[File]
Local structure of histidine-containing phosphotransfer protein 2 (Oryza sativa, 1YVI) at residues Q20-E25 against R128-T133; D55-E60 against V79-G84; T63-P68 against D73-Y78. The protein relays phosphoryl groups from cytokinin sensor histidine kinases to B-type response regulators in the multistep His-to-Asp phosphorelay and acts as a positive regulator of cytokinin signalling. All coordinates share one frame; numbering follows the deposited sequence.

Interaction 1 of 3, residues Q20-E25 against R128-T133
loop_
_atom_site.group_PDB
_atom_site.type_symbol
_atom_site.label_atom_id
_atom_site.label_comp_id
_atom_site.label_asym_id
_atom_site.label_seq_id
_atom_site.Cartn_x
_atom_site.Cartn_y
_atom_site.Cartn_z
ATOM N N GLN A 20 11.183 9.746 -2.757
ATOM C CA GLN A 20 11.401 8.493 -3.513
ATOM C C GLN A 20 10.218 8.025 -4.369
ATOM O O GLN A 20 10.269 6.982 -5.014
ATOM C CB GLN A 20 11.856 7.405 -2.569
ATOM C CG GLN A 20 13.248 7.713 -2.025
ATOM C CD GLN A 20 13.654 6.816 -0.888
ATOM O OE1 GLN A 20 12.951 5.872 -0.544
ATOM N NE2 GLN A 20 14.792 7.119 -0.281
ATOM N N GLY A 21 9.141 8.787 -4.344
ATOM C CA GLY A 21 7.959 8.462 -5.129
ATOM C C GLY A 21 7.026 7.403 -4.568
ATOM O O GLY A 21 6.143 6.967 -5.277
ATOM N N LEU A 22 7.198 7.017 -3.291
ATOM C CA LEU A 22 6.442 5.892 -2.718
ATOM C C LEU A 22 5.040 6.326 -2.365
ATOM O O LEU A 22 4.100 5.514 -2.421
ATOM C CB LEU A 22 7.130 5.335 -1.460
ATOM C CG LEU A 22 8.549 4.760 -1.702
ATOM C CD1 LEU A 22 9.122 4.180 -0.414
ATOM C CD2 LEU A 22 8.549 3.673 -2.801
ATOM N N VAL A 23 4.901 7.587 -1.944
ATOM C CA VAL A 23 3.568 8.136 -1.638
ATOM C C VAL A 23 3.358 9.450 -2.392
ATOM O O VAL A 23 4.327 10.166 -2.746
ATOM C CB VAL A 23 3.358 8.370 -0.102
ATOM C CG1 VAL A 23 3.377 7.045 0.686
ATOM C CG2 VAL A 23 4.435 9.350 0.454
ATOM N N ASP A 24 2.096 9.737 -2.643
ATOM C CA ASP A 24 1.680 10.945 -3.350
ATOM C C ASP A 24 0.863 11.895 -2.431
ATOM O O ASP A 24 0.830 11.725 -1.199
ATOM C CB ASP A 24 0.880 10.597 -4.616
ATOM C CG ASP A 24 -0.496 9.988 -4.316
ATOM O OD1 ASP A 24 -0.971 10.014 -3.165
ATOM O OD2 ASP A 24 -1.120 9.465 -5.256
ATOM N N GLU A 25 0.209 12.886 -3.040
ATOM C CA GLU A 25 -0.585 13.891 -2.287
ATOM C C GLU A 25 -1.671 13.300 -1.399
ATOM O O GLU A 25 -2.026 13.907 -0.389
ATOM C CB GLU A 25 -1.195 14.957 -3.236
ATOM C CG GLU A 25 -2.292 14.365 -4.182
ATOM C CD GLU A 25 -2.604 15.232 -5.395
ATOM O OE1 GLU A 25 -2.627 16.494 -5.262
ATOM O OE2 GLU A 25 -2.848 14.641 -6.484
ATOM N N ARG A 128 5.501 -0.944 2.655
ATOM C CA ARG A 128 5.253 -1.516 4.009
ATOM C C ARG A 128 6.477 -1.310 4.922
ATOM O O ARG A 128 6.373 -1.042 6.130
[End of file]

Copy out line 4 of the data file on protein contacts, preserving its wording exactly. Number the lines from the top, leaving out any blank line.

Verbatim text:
_atom_site.group_PDB